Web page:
Review: Sabriel by Garth Nix

by Garth Nix
Series: Abhorsen #1
Publication Date: 30 September 1996
HarperTeen, Paperback, 311 pages
Source: Library

Goodreads | The Book Depository | Amazon

Dark secrets, deep love, and dangerous magic.

Sent to a boarding school in Ancelstierre as a young child, Sabriel has had little experience with the random power of Free Magic or the Dead who refuse to stay dead in the Old Kingdom. But during her final semester, her father, the Abhorsen, goes missing, and Sabriel knows she must enter the Old Kingdom to find him. She soon finds companion in Mogget, a cat whose aloof manner barely conceals its malevolent spirit, and Touchstone, a young Charter Mage long imprisoned by magic, now free in body but still trapped by painful memories. As the three travel deep into the Old Kingdom, threats mount on all sides. And every step brings them closer to a battle that will pit them against the true forces of life and death—and bring Sabriel face-to-face with her own destiny.

With SABRIEL, the first installment in the Abhorsen trilogy, Garth Nix exploded onto the fantasy scene as a rising star, in a novel that takes readers to a world where the line between the living and the dead isn’t always clear—and sometimes disappears altogether.

Rating: ★★★★

Ever since hearing about Sabriel and catching sight of its gorgeous new cover, I’ve been dying to read it. Seeing that it’s also known as one of the pioneers in the young adult high fantasy genre, I had pretty high expectations for it. Thankfully, this wonderfully written and utterly absorbing story was far from disappointing.

Why did I take away one star, then? My issue lies with the first half of the book. Although interesting, the world-building had been incredibly confusing as there were barely any explanations to help readers better understand the world of the Abhorsen trilogy. Moreover, Sabriel’s character was rather flat at the start, as if the author had not fully grasped her personality.

On the bright side, things do pick up in the second half of the novel. In all honesty, the later part of the story reeled me in a lot more. Though the heart-pounding action had been present throughout the whole story, it was only later on that I felt Sabriel as a person; as a girl whose only living family member has gone missing and is practically all alone in a dangerous foreign land, instead of  just another protagonist on some random adventure.

As I’ve mentioned above, Sabriel is one of the first well-known young adult fantasy novels and it was pretty fun noticing all the elements in this book that might have inspired some of the newer YA books I’ve read recently. The similarities I remember off the top of my head being:

  1. Mogget the ‘cat’ eerily reminded me of Grimalkin from The Iron Fey series by Julie Kagawa.
  2. The Chartermarks immediately made me think of the runes Shadowhunters use in the Shadowhunter Chronicles by Cassandra Clare. Even though they are used in vastly different ways.
  3. A particular defensive structure mentioned in Sabriel (to keep out pirates and maritime threats) was practically the same structure mentioned in one of the Throne of Glass novellas by Sarah J. Maas. It was The Assassin and the Pirate Lord, I think? (this one could’ve been an accidental result of similar historical city defenses research though)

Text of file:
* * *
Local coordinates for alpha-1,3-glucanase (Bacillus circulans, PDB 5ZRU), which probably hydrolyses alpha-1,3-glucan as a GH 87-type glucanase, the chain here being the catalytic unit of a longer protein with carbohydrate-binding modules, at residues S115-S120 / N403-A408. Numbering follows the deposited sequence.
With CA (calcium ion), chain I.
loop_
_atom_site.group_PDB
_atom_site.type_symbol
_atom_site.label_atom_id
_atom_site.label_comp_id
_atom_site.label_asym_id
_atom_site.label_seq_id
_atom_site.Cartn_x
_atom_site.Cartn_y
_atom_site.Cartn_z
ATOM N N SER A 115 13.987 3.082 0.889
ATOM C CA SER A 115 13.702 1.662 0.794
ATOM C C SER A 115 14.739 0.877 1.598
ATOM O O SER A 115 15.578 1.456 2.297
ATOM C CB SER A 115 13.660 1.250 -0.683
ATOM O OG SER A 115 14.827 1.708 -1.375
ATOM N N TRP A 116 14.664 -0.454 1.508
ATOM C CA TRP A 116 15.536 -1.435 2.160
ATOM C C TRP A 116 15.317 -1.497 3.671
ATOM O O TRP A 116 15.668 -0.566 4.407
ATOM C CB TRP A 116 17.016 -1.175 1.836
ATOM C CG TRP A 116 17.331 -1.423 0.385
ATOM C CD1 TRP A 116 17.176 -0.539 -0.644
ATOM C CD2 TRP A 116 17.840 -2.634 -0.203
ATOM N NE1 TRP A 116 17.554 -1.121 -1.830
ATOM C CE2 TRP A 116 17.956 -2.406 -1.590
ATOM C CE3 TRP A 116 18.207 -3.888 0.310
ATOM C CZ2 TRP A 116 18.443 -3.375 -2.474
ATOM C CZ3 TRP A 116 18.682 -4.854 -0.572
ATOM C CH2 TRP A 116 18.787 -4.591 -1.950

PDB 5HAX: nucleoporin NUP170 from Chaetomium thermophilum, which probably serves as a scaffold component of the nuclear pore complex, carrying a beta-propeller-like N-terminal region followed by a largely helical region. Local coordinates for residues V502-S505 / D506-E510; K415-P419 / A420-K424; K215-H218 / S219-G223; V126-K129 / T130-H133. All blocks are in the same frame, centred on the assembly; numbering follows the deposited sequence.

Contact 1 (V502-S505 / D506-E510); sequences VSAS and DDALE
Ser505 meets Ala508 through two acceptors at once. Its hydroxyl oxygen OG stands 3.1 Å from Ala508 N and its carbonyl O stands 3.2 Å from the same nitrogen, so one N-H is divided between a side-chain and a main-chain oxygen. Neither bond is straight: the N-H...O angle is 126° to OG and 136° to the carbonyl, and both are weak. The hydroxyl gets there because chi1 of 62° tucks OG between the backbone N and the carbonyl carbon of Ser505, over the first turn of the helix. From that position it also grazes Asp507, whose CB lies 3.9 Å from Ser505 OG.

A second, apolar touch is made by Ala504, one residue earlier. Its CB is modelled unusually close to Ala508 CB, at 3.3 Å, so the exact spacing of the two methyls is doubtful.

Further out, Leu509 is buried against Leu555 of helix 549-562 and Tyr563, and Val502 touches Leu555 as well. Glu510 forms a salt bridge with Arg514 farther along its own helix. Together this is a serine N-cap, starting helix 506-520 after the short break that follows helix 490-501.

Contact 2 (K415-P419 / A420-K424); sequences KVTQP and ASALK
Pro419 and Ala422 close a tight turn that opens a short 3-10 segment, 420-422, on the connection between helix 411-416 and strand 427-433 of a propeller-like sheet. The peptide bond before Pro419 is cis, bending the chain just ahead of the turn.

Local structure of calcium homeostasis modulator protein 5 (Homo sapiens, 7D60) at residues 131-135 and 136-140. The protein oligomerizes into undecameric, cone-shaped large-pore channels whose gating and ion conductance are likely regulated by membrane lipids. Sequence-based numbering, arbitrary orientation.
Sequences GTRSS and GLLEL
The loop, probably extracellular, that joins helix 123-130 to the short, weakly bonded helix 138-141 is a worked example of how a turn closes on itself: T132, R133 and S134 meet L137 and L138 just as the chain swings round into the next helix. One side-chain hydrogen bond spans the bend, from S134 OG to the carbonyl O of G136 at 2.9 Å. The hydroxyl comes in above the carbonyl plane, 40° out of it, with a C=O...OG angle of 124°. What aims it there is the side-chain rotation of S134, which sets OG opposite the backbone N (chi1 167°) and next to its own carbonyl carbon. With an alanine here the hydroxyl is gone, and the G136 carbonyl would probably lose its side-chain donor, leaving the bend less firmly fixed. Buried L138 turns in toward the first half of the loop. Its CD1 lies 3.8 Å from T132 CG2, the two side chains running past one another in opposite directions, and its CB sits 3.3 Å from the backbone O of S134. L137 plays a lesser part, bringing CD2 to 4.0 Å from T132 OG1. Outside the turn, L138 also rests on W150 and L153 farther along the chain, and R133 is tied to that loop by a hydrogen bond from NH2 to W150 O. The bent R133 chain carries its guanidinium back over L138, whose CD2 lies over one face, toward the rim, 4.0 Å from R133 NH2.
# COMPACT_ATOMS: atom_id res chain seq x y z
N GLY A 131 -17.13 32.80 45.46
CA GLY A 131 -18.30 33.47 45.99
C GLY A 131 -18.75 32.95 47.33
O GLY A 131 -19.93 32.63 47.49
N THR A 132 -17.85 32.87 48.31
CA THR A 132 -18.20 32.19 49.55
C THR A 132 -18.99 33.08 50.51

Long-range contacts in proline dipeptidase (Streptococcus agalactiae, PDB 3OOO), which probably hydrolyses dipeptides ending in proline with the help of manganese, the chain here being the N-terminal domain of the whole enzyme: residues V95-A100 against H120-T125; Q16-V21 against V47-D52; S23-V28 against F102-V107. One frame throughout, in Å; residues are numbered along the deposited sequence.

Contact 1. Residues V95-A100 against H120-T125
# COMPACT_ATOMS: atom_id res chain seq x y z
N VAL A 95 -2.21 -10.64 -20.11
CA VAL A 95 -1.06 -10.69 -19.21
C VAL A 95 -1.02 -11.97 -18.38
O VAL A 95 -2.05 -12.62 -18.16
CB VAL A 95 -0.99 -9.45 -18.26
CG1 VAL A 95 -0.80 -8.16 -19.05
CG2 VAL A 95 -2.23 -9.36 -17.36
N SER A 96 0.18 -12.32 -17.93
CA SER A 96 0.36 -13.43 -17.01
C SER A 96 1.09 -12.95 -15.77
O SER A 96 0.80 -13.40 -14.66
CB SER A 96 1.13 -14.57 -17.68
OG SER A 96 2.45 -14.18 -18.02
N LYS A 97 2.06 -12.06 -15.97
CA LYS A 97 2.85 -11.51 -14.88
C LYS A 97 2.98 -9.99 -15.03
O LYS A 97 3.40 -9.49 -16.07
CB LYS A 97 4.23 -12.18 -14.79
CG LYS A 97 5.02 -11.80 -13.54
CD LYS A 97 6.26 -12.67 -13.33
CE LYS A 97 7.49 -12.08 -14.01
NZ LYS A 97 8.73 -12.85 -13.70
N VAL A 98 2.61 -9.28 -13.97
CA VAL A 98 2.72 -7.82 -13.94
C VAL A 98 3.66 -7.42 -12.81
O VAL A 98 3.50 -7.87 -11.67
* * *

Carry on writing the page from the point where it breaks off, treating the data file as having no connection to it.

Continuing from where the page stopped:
Moving on. Incase you did not know, there is romance in Sabriel (YAY. I’m sort of a romance junkie…) It’s pretty subtle but still good enough to get your feels a-tingling. Touchstone and Sabriel complemented each other really well and though their relationship was slightly underdeveloped, there’s a lot of potential there.

Which brings me to my next point: the sequel, Lirael, doesn’t seem to revolve around Sabriel, inferring from the synopsis that barely mentioned her. I’m wondering if that means the possible blossoming of Sabriel-Touchstone is either delayed, or completely nonexistent. However, I’m undoubtedly still reading the rest of this trilogy – or is it a series now? – because Sabriel has got me hooked onto the magical world it’s set in.

As for the plot, it was probably my favorite aspect of the whole book. The action and excitement picked up from the very first page and never stopped, evening the last sentence; there simply had not been a single dull moment. Despite mentioning the world-building being confusing, it was still entirely absorbing and fascinatingly unique. I loved how Garth Nix incorporated both a traditional, superstitious country (the Old Kingdom) and a modernizing and – in a way – scientific country (Ancelstierre) in the story. The existence of the two vastly different countries was completely unexpected and I loved how it was used to enhance the plot and ultimately, Sabriel’s plan in taking down whichever evil force that won’t be named in the name of spoilers.

All in all, Sabriel was a masterfully plotted novel and despite the minor flaws it had, I would definitely recommend it to any fantasy lover. Moreover, it’s practically a classic in the YA high fantasy genre! One that’s not insanely hard to understand, at that. So why not just give Sabriel a try!



Fill in your details below or click an icon to log in: Logo

You are commenting using your account. Log Out /  Change )

Facebook photo

You are commenting using your Facebook account. Log Out /  Change )

Connecting to %s